Family and friends is obviously a big miss for us. However, we’re lucky to have met new friends, whilst also keeping in touch with old friends (and of course family!) back home.
Oliver and Sebastian, our two pet gerbils, which we had to leave in care of a friend, are greatly missed. We have partially filled the rodent sized holes in our hearts by fostering cats.
Certain food items are also greatly missed. Emma is a chocolate connoisseur, and the readily available chocolate here is not up to her high standards! Also, when a can of Canadian baked beans says ‘British style’ it really isn’t.
7. What did you do to meet people and integrate in your new home?
We’ve just got out and about as much as possible, trying new things and meeting fellow Brits and bloggers at various meet ups. Facebook and Meetup.com are both great ways of meeting people who have similar interests. Canadians live up to their reputation of being friendly, and having an accent makes for an instant conversation starter, even if most of them do think we’re Australian!
8. What custom/habits do you find most strange about your adopted culture?
You can only buy alcohol from the government owned liquor and beer stores in Ontario, which when coming from a country where you can buy alcohol from almost any shop is very weird! At the end of last year it was announced that beer would start to be sold at some grocery stores but limited to just a few.
9. What is a myth about your adopted country?
That Canada is freezing cold all-year round.
Summers in Toronto are hot and humid, and aren’t over in a flash. You honestly need two completely different wardrobes, and as a newcomer it is difficult to believe that the ‘summer Toronto’ and the ‘winter Toronto’ are the same place.
10. Is the cost of living higher or lower than the last country you lived in and how has that made a difference in your life?
It’s really hard to say, we find food at the grocery store to be much more expensive but then things like fuel and public transport are a lot cheaper. Our rent works out about the same as what we would pay back home but our mobile phone bills are higher. The most frustrating things are when we have to pay for things that would be free in England like banking. All in all, it probably evens itself out and it hasn’t made a noticeable difference on our lives – we’ve still managed to save up enough to fit lots of travelling in!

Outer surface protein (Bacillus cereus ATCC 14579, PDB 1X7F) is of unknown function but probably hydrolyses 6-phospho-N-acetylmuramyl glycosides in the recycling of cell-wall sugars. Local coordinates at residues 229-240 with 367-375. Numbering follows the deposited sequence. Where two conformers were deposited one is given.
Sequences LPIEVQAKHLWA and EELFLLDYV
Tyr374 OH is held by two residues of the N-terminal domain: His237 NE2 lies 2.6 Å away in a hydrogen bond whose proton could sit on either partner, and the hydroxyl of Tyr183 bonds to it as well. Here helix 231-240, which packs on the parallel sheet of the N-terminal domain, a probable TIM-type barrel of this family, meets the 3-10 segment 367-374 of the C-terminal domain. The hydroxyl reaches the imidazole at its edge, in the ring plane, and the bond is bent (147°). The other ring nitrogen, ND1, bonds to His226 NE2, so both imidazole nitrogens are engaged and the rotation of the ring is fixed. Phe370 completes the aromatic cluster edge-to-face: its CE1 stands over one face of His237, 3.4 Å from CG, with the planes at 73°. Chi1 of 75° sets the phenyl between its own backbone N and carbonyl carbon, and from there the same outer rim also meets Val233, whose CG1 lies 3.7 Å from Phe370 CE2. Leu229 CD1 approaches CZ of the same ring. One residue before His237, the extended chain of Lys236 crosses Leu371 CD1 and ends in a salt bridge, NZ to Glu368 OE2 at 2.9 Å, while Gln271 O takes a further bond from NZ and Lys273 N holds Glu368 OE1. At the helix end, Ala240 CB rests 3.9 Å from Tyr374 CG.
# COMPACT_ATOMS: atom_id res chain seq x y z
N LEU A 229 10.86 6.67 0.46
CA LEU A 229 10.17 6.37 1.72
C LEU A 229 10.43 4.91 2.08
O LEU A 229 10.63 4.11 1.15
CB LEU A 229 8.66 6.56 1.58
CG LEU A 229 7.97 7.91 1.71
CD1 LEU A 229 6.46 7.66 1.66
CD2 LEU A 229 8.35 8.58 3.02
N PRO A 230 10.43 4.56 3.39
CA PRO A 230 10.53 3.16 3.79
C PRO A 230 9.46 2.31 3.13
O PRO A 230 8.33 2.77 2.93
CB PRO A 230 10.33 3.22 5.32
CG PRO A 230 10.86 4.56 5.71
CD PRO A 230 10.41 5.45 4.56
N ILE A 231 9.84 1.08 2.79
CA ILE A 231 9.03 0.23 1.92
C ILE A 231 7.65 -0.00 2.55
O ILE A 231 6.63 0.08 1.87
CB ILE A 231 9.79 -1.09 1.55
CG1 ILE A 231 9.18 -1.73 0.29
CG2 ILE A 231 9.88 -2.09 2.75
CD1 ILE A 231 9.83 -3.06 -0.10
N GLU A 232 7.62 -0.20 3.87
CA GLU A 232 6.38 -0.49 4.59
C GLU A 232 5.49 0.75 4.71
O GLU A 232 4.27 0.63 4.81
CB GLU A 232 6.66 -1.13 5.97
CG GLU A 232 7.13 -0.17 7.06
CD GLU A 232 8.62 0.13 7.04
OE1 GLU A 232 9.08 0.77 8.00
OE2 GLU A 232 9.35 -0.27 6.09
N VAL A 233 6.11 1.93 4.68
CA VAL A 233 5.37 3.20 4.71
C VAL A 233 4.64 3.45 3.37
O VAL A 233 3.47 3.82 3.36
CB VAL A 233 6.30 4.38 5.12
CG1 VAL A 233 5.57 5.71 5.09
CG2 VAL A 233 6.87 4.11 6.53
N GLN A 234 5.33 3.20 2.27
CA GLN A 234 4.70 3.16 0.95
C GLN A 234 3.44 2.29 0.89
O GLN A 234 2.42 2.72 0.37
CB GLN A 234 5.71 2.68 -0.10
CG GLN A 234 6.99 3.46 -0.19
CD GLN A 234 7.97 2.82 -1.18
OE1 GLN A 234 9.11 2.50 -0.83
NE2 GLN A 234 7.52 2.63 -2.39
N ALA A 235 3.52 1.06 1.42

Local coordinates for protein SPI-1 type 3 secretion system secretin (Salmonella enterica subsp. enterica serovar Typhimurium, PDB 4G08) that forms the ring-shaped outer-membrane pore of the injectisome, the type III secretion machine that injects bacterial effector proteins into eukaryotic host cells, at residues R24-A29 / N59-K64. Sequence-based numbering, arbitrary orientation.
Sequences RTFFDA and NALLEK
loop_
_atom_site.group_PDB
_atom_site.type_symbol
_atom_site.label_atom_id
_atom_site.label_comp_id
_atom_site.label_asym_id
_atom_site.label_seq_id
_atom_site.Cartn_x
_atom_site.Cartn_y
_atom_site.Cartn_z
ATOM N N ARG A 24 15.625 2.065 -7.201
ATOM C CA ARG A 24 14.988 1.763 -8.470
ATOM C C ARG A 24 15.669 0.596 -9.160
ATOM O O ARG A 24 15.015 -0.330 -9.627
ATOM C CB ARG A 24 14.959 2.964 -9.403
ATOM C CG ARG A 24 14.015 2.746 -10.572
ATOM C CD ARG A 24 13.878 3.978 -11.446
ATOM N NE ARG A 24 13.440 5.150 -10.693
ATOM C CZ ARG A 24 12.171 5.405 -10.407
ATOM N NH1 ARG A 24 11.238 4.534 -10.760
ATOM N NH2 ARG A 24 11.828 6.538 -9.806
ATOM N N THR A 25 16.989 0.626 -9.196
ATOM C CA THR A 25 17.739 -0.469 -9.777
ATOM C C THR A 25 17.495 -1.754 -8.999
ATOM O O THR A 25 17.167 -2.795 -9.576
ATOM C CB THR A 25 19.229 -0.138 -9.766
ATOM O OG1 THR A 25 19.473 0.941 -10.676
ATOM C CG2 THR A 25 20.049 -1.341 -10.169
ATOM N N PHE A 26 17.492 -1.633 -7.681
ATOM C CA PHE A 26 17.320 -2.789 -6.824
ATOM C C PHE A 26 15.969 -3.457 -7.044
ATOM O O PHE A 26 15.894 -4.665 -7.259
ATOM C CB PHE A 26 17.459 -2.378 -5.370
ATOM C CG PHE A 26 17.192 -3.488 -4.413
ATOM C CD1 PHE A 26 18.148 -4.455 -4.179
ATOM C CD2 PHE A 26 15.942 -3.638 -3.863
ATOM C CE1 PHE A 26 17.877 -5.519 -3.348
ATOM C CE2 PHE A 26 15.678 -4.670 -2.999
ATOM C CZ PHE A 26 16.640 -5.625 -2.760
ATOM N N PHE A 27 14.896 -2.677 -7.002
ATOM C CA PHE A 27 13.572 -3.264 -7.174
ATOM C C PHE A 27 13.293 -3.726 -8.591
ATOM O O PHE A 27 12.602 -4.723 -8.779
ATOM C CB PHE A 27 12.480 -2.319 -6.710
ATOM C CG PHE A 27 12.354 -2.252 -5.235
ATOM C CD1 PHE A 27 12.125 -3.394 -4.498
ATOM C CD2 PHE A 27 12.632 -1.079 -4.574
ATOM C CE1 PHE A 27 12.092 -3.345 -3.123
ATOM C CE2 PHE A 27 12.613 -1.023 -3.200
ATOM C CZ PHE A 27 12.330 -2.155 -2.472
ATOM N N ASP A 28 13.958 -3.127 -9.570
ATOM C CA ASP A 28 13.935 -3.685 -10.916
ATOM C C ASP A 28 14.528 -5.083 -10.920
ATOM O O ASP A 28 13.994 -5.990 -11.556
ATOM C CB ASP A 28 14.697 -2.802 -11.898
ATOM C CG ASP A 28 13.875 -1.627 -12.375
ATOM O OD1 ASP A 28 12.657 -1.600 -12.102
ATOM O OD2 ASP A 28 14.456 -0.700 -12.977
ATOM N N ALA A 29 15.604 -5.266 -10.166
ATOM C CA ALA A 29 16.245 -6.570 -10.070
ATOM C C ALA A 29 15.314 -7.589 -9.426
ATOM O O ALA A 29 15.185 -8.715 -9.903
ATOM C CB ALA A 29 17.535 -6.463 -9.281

11. What advice would you give other expats?
Make the most of your time away and experience as much as your new culture and environment as possible. It’s tempting to just get stuck into your usual routine, or for hibernate in winter, but getting outside and meeting the locals is a lot of fun and makes for a much more rewarding experience.
12. When and why did you start your blog?
Before leaving the UK, other blogs had been a source of inspiration and a useful resource in terms of planning.
So, our blog was our way of making a similar effort whilst also keeping family, friends and two pet gerbils back home up to date with our travels across Canada. I think we both quickly realised that we enjoyed writing it, displaying our photos and telling a story. Receiving engagement with readers is also rewarding!
Emma and Stewart's blog, Brown Bear Travels